The Pentagon announced plans yesterday to retake Mosul, Iraq, from ISIS terrorists in April or May, explaining that the group is “in decline” militarily and is losing ground every day in Iraq, The Huffington Post reports. The operation will reportedly involve 20,000 to 25,000 Iraqi troops, including three Kurdish Peshmerga brigades. The Los Angeles Times describes the announcement as “unusual” and says it could be intended “at least in part, to rattle the estimated 2,000 Sunni fighters believed to hold the northern Iraqi city.”

  • Turkey and the U.S., meanwhile, have signed an agreement to train and arm Syrian rebels fighting government forces and ISIS, AFP says. This came amid reports from Turkey’s intelligence agency that some 3,000 ISIS militants had crossed into the country and were plotting to attack diplomatic missions in Ankara and Istanbul.

As Süddeutsche Zeitung’s Martina Miethig writes, Ho Chi Minh City has a rich nightlife, where gourmet restaurants, styled establishments and airy “sky bars” that present the Vietnamese metropolis from a bird's eye view abound. But there’s the usual way to tour the city’s culinary delicacies, and then there’s the moped option. “Nguyen Tien is a confident driver and tour guide,” Miethig writes. “‘We're going through Chinatown right now,’ she says in perfect English from the front of the moped. No sooner has she uttered these words, we smell the medical, slightly musty herbs and roots of traditional medicine. The camera in the driver's helmet is capturing the scenes around us. Too bad it can't capture scents too. Like the other smells on this “Foodie Tour” of Ho Chi Minh City, these are to be savored.”
Read the full article, Vietnamese Foodie Delights On Moped Tour Of Ho Chi Minh City.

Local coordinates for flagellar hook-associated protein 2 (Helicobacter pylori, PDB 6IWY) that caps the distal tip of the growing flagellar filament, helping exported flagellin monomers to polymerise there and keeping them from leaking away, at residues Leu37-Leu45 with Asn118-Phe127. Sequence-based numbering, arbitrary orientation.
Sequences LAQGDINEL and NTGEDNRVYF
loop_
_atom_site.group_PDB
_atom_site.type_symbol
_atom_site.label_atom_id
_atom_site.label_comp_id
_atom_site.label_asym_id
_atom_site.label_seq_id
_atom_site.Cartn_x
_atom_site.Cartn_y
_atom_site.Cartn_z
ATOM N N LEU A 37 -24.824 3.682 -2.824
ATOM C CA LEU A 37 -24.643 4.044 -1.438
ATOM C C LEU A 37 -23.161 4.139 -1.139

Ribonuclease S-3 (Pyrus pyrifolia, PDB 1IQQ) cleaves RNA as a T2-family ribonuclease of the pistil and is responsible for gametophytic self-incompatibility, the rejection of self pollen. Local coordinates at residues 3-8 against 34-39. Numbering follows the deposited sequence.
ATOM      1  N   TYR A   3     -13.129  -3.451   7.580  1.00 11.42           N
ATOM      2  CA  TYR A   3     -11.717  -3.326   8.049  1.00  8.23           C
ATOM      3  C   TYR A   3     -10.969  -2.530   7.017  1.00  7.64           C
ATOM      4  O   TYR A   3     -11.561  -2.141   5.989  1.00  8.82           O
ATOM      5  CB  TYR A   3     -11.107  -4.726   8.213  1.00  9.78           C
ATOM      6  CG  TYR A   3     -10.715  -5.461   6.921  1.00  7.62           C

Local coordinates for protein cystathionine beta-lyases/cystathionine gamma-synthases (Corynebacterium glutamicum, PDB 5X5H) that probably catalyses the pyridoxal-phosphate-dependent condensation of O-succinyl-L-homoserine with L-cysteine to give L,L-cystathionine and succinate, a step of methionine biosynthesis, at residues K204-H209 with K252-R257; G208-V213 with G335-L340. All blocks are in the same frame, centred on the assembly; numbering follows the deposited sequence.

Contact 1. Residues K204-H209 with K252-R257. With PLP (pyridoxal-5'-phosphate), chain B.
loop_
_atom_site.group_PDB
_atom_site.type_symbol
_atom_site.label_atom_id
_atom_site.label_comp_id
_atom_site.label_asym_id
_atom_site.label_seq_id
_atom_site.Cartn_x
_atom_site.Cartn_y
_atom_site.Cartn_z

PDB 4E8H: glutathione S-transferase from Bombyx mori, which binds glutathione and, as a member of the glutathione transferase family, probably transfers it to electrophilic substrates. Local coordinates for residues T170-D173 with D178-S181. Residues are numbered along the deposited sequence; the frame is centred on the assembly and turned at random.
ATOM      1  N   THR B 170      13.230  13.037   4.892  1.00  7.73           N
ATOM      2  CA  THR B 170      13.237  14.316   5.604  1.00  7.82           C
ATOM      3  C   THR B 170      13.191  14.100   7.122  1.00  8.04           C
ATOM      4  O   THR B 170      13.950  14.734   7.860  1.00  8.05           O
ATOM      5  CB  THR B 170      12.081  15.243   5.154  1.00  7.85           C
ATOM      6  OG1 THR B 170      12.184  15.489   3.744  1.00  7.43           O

Thailand’s lawmakers passed a law banning foreigners and same-sex couples from paying women to be surrogate mothers. One legislator characterized it as an attempt to prevent Thailand from becoming “the world's womb,” Reuters reports. The decision comes after last year’s Baby Gammy scandal in which an Australian couple refused a twin boy and left him with his surrogate mother after finding out the baby had Down syndrome.
For more on this topic, we offer this Le Nouvel Observateur/Worldcrunch article, Brave New World: Inside India's First Bonafide Baby Factory.


An alarming report shows that a drug-resistant form of malaria parasites has been detected in many Southeast Asian countries, especially in Myanmar, and now threatens India. Read more from the BBC.

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eyes on the U.S.

Eyes On U.S. – American Diplomacy Is Unable (Or Unwilling) To Adapt To A New World

Crises worldwide mean we need less nationalism and more cooperation, but the U.S., a weakened superpower, won't accept its diminished status.

Close up photo of a somber-looking flag of the U.S.

America the not-so-Great anymore

Juan Gabriel Tokatlian, Ginevra Falconi, Renate Mattar


BUENOS AIRES — There is widespread international consensus that the post-Cold War period, which began around 1990, is over. Initially, it heralded a "new order" under the guidance of the United States, which promised stability, justice and equity but became instead a run of crises, challenges, conflicts and failures.